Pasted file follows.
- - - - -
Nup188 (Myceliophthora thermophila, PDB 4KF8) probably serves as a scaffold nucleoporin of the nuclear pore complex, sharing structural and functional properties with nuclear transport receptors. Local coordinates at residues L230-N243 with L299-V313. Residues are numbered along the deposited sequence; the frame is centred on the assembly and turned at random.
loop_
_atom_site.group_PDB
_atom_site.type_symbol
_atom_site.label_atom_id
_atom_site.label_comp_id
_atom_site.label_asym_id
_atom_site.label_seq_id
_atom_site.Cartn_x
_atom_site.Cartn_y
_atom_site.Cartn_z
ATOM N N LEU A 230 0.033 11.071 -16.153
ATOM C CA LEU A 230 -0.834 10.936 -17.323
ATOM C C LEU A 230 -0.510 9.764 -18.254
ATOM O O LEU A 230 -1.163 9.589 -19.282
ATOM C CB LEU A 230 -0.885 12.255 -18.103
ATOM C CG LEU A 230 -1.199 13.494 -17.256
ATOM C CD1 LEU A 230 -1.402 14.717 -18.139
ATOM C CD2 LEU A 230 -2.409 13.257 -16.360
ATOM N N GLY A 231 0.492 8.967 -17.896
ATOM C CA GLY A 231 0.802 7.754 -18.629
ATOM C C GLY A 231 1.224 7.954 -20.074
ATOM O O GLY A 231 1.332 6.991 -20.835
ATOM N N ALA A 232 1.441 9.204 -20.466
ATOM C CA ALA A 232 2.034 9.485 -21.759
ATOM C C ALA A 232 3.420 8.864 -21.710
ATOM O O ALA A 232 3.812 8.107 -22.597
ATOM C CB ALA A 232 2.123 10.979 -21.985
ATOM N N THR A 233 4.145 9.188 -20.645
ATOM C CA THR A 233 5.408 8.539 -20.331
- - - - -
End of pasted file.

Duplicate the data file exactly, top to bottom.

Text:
Nup188 (Myceliophthora thermophila, PDB 4KF8) probably serves as a scaffold nucleoporin of the nuclear pore complex, sharing structural and functional properties with nuclear transport receptors. Local coordinates at residues L230-N243 with L299-V313. Residues are numbered along the deposited sequence; the frame is centred on the assembly and turned at random.
loop_
_atom_site.group_PDB
_atom_site.type_symbol
_atom_site.label_atom_id
_atom_site.label_comp_id
_atom_site.label_asym_id
_atom_site.label_seq_id
_atom_site.Cartn_x
_atom_site.Cartn_y
_atom_site.Cartn_z
ATOM N N LEU A 230 0.033 11.071 -16.153
ATOM C CA LEU A 230 -0.834 10.936 -17.323
ATOM C C LEU A 230 -0.510 9.764 -18.254
ATOM O O LEU A 230 -1.163 9.589 -19.282
ATOM C CB LEU A 230 -0.885 12.255 -18.103
ATOM C CG LEU A 230 -1.199 13.494 -17.256
ATOM C CD1 LEU A 230 -1.402 14.717 -18.139
ATOM C CD2 LEU A 230 -2.409 13.257 -16.360
ATOM N N GLY A 231 0.492 8.967 -17.896
ATOM C CA GLY A 231 0.802 7.754 -18.629
ATOM C C GLY A 231 1.224 7.954 -20.074
ATOM O O GLY A 231 1.332 6.991 -20.835
ATOM N N ALA A 232 1.441 9.204 -20.466
ATOM C CA ALA A 232 2.034 9.485 -21.759
ATOM C C ALA A 232 3.420 8.864 -21.710
ATOM O O ALA A 232 3.812 8.107 -22.597
ATOM C CB ALA A 232 2.123 10.979 -21.985
ATOM N N THR A 233 4.145 9.188 -20.645
ATOM C CA THR A 233 5.408 8.539 -20.331